Potty Train With Compassion – Part 1

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One of the biggest skills parents of my students want to work on is potty training, and rightly so. This skill is huge when it comes to independence! But, many times, ditching those diapers and pull-ups takes a lot more time than with neurotypical children. Why is that?

This is the first of three blog posts about potty training autistic children. We will delve into the unique challenges faced by parents and caregivers while providing practical strategies to identify where you can get started. I want to help you make toilet training a positive and empowering journey for all.

Why Does Potty Training Take Longer For Autistic Children?

Part of it is because of something called “interoception”. Have you heard that word? If not, you aren’t alone. I’ve only been hearing about it for a few years now.

Interoception refers to the ability to perceive and understand internal bodily sensations, like  hunger, thirst, pain, and the need to use the bathroom. It plays a crucial role in potty training because children need to recognize the bodily cues that indicate they NEED to go to the toilet. However, autistic children may have difficulties with interoception, which can impact their ability to recognize and respond to these internal signals.

Interoceptive Challenges

Interoceptive challenges in autism can manifest in a variety of ways:

  1. One is a reduced awareness of bodily sensations: Some autistic children may have limited awareness of the sensations associated with needing to use the bathroom. They may have a reduced ability to recognize feelings of fullness or the urge to urinate or have a bowel movement, which can make it harder for them to identify the need to use the toilet.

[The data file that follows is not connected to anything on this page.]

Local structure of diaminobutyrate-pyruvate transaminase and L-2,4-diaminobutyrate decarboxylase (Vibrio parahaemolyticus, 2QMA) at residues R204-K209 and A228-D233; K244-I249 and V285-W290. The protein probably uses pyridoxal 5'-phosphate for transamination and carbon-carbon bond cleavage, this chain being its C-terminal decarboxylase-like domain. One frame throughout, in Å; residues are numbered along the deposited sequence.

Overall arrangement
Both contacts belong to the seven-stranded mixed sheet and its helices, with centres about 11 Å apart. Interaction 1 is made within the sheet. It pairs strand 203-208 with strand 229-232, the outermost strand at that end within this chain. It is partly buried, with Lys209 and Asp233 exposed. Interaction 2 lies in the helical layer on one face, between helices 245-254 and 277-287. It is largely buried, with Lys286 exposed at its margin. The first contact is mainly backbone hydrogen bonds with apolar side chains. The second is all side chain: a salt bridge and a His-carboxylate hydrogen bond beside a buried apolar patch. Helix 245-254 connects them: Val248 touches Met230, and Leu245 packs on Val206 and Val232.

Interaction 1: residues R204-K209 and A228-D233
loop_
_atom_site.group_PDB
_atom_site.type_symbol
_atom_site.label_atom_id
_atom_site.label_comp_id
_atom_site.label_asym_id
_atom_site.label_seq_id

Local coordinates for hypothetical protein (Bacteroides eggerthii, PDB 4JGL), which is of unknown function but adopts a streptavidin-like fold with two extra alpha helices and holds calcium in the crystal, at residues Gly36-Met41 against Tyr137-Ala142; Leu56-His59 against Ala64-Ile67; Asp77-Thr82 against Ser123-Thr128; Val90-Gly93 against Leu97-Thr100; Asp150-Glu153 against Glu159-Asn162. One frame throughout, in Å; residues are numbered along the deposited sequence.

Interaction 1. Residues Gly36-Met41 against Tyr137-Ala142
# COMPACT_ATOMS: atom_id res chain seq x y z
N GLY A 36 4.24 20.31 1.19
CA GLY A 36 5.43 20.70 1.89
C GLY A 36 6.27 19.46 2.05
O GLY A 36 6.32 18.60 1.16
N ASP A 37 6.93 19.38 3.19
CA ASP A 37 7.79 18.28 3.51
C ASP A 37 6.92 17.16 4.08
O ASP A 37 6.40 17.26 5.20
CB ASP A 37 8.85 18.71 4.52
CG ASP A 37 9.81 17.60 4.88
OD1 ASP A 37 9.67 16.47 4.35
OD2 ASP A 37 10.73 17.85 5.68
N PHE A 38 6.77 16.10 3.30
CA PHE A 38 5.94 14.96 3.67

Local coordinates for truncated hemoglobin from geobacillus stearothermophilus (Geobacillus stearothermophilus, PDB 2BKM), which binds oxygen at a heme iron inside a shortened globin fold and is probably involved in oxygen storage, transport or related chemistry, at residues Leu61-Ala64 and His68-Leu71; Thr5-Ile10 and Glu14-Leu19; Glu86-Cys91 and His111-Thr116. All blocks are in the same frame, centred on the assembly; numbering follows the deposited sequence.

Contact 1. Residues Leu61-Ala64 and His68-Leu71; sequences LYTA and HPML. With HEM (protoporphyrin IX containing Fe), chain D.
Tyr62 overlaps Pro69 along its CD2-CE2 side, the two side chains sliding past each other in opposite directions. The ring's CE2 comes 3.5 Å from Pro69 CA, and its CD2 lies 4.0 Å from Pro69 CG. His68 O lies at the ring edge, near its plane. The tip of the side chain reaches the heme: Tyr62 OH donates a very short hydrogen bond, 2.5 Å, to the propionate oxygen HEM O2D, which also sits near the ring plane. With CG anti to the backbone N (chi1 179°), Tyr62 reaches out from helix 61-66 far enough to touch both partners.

2. Another challenge is difficulty interpreting sensory information. Because interoception is closely linked to sensory processing, autistic kids may experience differences in sensory processing. They may struggle to interpret the sensory signals that indicate the need to use the bathroom, such as the feeling of pressure in the bladder or discomfort in the stomach. These difficulties can lead to delayed or inconsistent responses to bodily cues.
  3. There are also sensory sensitivities affecting toileting. Sensory challenges can make the act of using the toilet uncomfortable or overwhelming for some little ones. They may be sensitive to the texture of toilet paper, the sound of flushing, or the feeling of sitting on a toilet seat. These sensory sensitivities can create barriers to successful potty training and may require adaptations or accommodations to address the individual’s specific sensory needs.